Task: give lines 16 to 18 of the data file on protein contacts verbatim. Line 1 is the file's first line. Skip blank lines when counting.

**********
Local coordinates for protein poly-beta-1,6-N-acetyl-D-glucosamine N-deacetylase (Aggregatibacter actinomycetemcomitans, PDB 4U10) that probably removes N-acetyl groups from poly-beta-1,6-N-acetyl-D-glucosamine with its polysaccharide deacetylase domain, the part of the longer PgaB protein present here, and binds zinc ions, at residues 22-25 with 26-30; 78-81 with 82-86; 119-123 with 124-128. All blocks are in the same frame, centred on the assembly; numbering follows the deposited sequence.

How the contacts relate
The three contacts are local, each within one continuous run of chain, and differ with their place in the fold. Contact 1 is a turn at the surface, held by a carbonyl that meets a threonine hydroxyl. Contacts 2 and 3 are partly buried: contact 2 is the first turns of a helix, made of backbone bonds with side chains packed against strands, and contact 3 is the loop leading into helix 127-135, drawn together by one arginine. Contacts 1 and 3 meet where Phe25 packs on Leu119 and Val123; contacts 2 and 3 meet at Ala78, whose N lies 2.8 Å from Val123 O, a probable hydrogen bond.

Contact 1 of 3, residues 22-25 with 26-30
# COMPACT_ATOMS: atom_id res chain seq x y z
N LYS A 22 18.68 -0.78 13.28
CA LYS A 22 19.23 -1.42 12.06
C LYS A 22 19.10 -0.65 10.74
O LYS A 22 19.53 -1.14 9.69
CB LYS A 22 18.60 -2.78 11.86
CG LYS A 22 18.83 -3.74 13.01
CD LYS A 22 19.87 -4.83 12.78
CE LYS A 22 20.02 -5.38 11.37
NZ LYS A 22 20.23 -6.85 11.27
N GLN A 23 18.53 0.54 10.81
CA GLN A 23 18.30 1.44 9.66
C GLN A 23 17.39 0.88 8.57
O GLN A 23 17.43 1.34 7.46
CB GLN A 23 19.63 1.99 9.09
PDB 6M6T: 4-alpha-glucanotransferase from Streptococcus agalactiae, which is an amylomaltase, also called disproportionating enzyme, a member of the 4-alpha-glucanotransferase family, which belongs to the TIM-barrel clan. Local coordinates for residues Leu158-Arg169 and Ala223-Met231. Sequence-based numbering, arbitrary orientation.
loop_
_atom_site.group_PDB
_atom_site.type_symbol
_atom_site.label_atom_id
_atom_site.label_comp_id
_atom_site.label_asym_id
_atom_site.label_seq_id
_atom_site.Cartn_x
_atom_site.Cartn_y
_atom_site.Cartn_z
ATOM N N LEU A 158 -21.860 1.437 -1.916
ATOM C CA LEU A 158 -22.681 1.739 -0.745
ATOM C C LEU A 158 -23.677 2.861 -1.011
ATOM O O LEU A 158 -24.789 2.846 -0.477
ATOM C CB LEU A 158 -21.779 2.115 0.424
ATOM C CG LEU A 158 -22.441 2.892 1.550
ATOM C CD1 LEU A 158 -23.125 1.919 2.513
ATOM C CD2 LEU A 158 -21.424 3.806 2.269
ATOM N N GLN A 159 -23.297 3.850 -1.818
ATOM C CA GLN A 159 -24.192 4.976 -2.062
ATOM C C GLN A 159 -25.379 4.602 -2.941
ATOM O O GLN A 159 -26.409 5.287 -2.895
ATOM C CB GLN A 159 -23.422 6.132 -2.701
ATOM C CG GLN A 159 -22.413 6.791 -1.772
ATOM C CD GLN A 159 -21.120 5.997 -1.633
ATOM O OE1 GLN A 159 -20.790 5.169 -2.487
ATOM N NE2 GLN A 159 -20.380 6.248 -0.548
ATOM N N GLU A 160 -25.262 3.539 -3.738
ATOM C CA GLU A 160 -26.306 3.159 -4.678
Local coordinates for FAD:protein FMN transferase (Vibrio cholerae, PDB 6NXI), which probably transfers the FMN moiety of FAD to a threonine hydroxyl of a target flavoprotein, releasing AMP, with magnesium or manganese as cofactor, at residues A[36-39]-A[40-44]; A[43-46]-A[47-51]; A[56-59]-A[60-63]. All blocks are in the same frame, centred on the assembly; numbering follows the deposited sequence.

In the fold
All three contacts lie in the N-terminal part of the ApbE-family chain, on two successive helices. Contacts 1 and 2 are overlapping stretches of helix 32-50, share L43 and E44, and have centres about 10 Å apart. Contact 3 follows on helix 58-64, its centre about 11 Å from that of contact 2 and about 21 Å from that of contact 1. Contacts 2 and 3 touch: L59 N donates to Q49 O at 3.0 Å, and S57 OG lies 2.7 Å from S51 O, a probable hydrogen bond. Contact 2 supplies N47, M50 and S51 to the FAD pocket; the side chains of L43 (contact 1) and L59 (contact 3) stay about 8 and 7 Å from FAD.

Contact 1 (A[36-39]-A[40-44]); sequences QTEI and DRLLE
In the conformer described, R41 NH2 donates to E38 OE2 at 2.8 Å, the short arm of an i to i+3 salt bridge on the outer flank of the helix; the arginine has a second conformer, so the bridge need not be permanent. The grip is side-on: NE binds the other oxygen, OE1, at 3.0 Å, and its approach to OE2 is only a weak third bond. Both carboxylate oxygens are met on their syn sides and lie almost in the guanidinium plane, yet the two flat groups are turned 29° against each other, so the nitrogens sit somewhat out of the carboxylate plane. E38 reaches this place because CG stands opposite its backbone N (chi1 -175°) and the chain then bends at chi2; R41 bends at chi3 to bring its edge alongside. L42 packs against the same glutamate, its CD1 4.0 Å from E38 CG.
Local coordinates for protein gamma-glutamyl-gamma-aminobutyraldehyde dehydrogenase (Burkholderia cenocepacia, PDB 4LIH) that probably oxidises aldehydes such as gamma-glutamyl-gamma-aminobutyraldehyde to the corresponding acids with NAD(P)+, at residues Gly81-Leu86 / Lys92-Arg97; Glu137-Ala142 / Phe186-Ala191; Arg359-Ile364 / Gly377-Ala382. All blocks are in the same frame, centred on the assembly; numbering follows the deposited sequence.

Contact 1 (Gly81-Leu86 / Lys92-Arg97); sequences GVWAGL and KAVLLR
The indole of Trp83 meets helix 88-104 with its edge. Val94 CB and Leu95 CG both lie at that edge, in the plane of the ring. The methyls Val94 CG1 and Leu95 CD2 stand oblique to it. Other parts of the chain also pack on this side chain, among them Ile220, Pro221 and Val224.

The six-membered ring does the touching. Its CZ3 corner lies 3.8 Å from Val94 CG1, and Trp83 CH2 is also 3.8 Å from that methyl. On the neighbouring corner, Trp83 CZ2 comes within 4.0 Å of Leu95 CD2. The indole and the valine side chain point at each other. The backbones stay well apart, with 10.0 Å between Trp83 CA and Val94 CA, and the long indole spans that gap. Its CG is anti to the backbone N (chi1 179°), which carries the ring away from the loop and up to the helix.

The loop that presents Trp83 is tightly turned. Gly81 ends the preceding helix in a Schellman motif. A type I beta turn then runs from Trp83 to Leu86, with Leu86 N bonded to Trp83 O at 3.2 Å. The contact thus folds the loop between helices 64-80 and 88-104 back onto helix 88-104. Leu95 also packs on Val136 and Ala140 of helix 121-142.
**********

CA GLN A 23 18.30 1.44 9.66
C GLN A 23 17.39 0.88 8.57
O GLN A 23 17.43 1.34 7.46